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PUTRAJAYA, Jan 21 — The Malaysian government today filed an application to ask the High Court to throw out a constitutional challenge on the Yang di-Pertuan Agong’s discretion to not declare an Emergency, claiming that such a lawsuit is a waste of time.
In its striking out application, the government wants the High Court in Kuala Lumpur to dismiss the lawsuit by lawyer Syed Iskandar Syed Jaafar, on the grounds that the lawsuit is allegedly “scandalous, frivolous and vexatious”, and that it is allegedly an “abuse of the court’s process.”
Also filed today is an affidavit by Solicitor General Datuk Abdul Razak Musa of the Attorney General’s Chambers to support the federal government’s bid to strike out the lawsuit.
In Syed Iskandar’s lawsuit filed on October 30, 2020 against the Malaysian government, he posed two questions of constitutional law for the court to decide.
Abdul Razak in his affidavit, however, argued that Syed Iskandar had failed to identify his rights that had been violated or the losses that he had personally suffered as a result of the Yang di-Pertuan Agong’s October 25, 2020 decision to not to declare an Emergency nationwide.
Abdul Razak said Syed Iskandar had also failed to indicate what his legal rights were in any court decisions on the constitutional questions, or to show the controversial issue between Syed Iskandar and the Malaysian government that would need the court to decide on, or to show that there was a breach of his constitutional right which would make a court decision necessary.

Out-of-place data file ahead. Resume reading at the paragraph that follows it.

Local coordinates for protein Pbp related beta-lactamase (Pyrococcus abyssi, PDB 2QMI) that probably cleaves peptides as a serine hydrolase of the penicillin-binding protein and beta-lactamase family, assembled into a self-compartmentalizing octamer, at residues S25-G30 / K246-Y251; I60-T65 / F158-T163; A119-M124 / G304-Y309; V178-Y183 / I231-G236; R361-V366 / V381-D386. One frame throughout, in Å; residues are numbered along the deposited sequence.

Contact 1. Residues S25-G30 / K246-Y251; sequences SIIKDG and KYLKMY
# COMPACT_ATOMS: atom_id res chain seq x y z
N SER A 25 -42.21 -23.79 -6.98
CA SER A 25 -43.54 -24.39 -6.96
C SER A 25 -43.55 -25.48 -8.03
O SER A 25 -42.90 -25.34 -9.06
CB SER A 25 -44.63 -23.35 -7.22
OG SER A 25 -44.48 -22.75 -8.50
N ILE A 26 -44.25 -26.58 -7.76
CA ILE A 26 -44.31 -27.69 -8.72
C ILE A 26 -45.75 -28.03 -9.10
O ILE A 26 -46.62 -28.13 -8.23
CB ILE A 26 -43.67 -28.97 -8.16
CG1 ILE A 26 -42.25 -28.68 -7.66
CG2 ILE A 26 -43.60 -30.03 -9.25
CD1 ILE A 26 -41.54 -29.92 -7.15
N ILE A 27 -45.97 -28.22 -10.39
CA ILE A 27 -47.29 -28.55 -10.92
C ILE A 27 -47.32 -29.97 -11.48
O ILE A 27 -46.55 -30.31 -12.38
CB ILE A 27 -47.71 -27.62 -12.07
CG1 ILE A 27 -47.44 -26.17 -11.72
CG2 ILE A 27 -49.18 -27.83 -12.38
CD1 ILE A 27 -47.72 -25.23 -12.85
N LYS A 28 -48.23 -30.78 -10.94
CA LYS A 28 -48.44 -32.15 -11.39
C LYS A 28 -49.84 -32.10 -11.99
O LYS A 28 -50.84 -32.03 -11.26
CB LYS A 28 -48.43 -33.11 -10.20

Abdul Razak argued that Syed Iskandar’s lawsuit is not seeking any relief to be granted by the courts that would be beneficial to anyone.
“The plaintiff’s (Syed Iskandar) application only contains general and academic questions that will make the hearing of this case something that is futile and wasting the court’s time,” he said in his affidavit when explaining why he felt the lawsuit should be struck out by the court.
Arguing that the lawsuit is merely an academic exercise, Abdul Razak said that this is because Syed Iskandar had only asked for the court’s answers to the two constitutional questions, and that the court’s decision on those questions would not have any effect on the Agong’s October 25 decision to not declare an Emergency.
Abdul Razak also cited Federal Constitution’s Article 150(8) as a provision that excludes the court from entertaining or deciding on any applications to dispute or challenge any decisions made by the Yang di-Pertuan Agong regarding Emergency declaration.
Among other things, Article 150(8) states that the Yang di-Pertuan Agong’s satisfaction — that a grave emergency exists or that there is imminent danger of such grave emergency which would be required for an Emergency proclamation — is final and conclusive, and shall not be challenged or called in question in court.
Article 150(8) also states that no court shall have jurisdiction to entertain or determine any application or question about the validity of an Emergency proclamation or any ordinances made under an Emergency.
About the two lawsuits on Emergency declarations
In his lawsuit filed last October, Syed Iskandar had noted the Yang di-Pertuan Agong’s October 25 refusal to declare an Emergency as sought by the prime minister on October 23, describing this as the ruler’s “rejection of the prime minister’s advice” for an Emergency to be declared.